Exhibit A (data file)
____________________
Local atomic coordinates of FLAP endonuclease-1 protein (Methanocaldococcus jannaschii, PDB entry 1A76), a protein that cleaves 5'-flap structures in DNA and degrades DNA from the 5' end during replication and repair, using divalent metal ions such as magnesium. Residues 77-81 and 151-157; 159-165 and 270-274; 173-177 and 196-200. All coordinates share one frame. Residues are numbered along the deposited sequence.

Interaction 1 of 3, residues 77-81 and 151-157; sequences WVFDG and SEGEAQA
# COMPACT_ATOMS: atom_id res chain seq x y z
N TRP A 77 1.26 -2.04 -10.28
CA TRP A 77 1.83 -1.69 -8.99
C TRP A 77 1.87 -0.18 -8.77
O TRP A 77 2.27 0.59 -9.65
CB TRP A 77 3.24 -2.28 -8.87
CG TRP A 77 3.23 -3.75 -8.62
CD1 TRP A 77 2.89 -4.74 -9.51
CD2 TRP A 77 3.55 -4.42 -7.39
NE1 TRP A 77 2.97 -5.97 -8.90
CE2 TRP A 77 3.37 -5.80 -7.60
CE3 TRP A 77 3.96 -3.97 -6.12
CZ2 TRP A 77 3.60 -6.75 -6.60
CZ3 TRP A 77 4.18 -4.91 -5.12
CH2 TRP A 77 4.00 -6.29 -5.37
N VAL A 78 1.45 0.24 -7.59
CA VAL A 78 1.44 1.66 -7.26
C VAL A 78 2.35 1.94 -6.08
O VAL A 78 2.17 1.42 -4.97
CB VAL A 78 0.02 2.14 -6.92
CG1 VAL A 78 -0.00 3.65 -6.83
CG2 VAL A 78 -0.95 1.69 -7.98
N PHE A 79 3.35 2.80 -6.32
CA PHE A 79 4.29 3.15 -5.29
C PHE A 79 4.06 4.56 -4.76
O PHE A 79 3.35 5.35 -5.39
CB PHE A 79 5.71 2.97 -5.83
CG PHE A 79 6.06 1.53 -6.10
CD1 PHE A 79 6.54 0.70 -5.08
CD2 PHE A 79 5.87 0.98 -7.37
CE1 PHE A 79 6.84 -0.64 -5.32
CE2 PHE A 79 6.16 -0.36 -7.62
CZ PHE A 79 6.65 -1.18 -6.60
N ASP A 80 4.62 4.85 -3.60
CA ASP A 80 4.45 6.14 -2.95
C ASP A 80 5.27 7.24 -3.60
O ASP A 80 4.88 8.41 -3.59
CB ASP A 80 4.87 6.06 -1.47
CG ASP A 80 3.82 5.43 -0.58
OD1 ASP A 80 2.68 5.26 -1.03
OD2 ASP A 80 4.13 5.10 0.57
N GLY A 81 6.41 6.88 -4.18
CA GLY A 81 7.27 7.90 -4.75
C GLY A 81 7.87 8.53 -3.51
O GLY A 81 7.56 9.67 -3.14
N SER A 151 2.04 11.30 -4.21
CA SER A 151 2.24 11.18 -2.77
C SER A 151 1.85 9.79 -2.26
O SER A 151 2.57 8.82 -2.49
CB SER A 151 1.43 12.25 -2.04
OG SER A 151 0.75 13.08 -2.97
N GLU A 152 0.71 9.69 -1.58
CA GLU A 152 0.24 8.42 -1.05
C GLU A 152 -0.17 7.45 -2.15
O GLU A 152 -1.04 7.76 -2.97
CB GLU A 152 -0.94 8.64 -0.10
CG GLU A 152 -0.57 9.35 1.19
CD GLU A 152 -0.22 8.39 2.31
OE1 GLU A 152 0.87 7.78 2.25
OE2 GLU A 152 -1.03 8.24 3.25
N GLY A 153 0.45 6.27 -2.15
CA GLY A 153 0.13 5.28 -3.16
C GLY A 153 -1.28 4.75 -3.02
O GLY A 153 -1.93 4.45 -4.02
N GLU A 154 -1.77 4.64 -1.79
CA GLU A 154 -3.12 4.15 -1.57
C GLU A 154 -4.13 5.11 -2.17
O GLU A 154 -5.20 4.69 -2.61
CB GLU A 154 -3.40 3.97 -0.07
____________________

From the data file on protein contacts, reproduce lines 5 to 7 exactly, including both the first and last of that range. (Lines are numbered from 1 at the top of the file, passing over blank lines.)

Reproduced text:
CA TRP A 77 1.83 -1.69 -8.99
C TRP A 77 1.87 -0.18 -8.77
O TRP A 77 2.27 0.59 -9.65